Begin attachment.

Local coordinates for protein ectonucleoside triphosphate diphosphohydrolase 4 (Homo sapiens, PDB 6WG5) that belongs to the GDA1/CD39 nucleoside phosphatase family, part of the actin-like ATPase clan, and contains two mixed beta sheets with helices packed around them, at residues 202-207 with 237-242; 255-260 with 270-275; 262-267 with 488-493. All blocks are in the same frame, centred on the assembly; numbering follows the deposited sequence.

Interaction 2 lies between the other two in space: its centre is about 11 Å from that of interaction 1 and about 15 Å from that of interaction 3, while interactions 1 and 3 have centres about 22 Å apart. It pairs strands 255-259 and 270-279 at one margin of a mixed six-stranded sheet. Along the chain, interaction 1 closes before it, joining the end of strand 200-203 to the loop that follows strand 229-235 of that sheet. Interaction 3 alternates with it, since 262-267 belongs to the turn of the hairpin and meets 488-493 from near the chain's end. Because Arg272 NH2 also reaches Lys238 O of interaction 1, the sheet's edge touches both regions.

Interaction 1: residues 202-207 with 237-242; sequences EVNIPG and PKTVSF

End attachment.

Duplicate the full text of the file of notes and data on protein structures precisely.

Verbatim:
Local coordinates for protein ectonucleoside triphosphate diphosphohydrolase 4 (Homo sapiens, PDB 6WG5) that belongs to the GDA1/CD39 nucleoside phosphatase family, part of the actin-like ATPase clan, and contains two mixed beta sheets with helices packed around them, at residues 202-207 with 237-242; 255-260 with 270-275; 262-267 with 488-493. All blocks are in the same frame, centred on the assembly; numbering follows the deposited sequence.

Interaction 2 lies between the other two in space: its centre is about 11 Å from that of interaction 1 and about 15 Å from that of interaction 3, while interactions 1 and 3 have centres about 22 Å apart. It pairs strands 255-259 and 270-279 at one margin of a mixed six-stranded sheet. Along the chain, interaction 1 closes before it, joining the end of strand 200-203 to the loop that follows strand 229-235 of that sheet. Interaction 3 alternates with it, since 262-267 belongs to the turn of the hairpin and meets 488-493 from near the chain's end. Because Arg272 NH2 also reaches Lys238 O of interaction 1, the sheet's edge touches both regions.

Interaction 1: residues 202-207 with 237-242; sequences EVNIPG and PKTVSF